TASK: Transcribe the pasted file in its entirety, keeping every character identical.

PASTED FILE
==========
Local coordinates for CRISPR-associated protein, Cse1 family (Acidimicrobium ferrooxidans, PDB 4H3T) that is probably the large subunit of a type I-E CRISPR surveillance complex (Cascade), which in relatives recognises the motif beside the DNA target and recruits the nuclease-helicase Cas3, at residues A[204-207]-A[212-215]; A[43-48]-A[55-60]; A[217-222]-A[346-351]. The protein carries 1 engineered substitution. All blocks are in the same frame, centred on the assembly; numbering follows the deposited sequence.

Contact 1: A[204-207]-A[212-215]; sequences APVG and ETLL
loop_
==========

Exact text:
Local coordinates for CRISPR-associated protein, Cse1 family (Acidimicrobium ferrooxidans, PDB 4H3T) that is probably the large subunit of a type I-E CRISPR surveillance complex (Cascade), which in relatives recognises the motif beside the DNA target and recruits the nuclease-helicase Cas3, at residues A[204-207]-A[212-215]; A[43-48]-A[55-60]; A[217-222]-A[346-351]. The protein carries 1 engineered substitution. All blocks are in the same frame, centred on the assembly; numbering follows the deposited sequence.

Contact 1: A[204-207]-A[212-215]; sequences APVG and ETLL
loop_